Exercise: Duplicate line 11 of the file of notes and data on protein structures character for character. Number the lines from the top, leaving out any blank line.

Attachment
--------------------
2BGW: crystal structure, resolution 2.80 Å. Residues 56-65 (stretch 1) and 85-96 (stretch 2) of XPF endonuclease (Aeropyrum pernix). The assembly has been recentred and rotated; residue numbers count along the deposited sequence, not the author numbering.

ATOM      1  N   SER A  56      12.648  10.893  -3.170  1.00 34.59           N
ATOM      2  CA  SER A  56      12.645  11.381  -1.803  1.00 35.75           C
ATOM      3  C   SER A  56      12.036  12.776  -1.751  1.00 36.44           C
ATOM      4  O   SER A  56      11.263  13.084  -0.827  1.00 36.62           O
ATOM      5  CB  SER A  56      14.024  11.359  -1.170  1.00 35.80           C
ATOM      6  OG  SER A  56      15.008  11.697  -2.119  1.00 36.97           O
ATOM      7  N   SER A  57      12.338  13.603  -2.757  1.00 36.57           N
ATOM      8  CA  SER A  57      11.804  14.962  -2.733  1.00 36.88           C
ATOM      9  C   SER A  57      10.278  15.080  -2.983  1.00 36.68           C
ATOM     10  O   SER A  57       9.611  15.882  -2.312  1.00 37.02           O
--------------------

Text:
ATOM     10  O   SER A  57       9.611  15.882  -2.312  1.00 37.02           O